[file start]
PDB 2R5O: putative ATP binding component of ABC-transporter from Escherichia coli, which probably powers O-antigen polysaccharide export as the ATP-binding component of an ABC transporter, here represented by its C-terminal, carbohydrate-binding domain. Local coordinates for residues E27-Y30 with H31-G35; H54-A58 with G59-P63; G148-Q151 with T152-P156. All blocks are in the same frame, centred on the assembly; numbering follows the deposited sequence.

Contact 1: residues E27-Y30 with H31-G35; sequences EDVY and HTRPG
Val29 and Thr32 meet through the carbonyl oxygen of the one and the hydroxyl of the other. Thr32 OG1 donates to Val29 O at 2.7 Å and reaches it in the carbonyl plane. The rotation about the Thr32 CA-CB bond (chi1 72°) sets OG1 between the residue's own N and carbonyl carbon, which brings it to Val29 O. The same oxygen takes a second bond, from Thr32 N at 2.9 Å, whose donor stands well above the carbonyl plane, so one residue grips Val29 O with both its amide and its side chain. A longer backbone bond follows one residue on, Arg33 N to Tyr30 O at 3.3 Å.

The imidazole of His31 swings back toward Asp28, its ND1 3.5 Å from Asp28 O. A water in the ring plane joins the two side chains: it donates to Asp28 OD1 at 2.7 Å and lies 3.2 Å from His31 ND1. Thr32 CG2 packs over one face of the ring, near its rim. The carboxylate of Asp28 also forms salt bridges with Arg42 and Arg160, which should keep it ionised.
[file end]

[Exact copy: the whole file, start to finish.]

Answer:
PDB 2R5O: putative ATP binding component of ABC-transporter from Escherichia coli, which probably powers O-antigen polysaccharide export as the ATP-binding component of an ABC transporter, here represented by its C-terminal, carbohydrate-binding domain. Local coordinates for residues E27-Y30 with H31-G35; H54-A58 with G59-P63; G148-Q151 with T152-P156. All blocks are in the same frame, centred on the assembly; numbering follows the deposited sequence.

Contact 1: residues E27-Y30 with H31-G35; sequences EDVY and HTRPG
Val29 and Thr32 meet through the carbonyl oxygen of the one and the hydroxyl of the other. Thr32 OG1 donates to Val29 O at 2.7 Å and reaches it in the carbonyl plane. The rotation about the Thr32 CA-CB bond (chi1 72°) sets OG1 between the residue's own N and carbonyl carbon, which brings it to Val29 O. The same oxygen takes a second bond, from Thr32 N at 2.9 Å, whose donor stands well above the carbonyl plane, so one residue grips Val29 O with both its amide and its side chain. A longer backbone bond follows one residue on, Arg33 N to Tyr30 O at 3.3 Å.

The imidazole of His31 swings back toward Asp28, its ND1 3.5 Å from Asp28 O. A water in the ring plane joins the two side chains: it donates to Asp28 OD1 at 2.7 Å and lies 3.2 Å from His31 ND1. Thr32 CG2 packs over one face of the ring, near its rim. The carboxylate of Asp28 also forms salt bridges with Arg42 and Arg160, which should keep it ionised.